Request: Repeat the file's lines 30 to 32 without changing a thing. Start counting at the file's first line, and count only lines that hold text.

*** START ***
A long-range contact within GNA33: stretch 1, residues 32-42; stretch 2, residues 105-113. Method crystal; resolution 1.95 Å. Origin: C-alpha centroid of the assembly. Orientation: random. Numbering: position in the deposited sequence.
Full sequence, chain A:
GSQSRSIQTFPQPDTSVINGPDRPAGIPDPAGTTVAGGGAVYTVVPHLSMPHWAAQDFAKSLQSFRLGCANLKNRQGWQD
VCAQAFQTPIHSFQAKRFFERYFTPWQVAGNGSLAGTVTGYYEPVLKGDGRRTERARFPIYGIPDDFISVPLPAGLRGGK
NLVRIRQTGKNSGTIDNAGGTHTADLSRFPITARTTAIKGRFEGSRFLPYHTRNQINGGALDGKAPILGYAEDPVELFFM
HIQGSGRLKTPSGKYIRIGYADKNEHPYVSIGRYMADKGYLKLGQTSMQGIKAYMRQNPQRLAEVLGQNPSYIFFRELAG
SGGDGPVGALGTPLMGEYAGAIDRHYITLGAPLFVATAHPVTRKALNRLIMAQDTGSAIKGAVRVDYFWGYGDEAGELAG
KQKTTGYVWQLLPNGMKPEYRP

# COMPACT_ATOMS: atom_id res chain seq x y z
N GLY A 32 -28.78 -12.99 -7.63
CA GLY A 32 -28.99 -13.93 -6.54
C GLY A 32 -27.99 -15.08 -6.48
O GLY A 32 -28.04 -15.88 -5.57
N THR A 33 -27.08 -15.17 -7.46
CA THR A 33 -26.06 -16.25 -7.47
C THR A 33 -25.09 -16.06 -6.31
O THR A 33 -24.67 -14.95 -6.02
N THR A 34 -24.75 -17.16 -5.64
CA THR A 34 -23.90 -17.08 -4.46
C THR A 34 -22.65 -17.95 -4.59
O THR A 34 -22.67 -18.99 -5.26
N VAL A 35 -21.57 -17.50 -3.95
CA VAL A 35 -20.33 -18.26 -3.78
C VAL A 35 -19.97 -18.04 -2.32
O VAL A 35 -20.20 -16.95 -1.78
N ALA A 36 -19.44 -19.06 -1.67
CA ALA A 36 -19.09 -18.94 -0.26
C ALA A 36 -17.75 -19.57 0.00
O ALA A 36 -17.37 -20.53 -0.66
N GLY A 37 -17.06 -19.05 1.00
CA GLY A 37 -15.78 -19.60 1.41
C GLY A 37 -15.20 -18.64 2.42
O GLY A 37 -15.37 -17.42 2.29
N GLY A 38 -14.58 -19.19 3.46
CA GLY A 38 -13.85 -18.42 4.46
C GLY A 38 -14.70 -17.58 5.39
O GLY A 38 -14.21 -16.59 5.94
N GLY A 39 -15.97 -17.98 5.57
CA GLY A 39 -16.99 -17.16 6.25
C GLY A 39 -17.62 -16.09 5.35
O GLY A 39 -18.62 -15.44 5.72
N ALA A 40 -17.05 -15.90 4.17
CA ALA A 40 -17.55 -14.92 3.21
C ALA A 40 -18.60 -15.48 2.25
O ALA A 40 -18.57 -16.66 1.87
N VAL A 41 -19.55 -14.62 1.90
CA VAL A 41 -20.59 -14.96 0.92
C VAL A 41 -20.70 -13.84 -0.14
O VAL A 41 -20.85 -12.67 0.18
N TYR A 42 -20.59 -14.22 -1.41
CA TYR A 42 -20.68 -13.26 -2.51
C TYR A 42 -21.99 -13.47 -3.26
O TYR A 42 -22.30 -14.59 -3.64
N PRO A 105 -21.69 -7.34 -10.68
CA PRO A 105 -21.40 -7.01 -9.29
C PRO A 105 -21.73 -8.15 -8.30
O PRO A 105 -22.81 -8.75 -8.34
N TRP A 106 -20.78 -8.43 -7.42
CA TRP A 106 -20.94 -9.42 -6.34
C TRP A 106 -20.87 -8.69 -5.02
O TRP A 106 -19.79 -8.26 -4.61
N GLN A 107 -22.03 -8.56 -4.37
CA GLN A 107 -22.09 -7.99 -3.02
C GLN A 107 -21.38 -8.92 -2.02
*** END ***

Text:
N GLY A 37 -17.06 -19.05 1.00
CA GLY A 37 -15.78 -19.60 1.41
C GLY A 37 -15.20 -18.64 2.42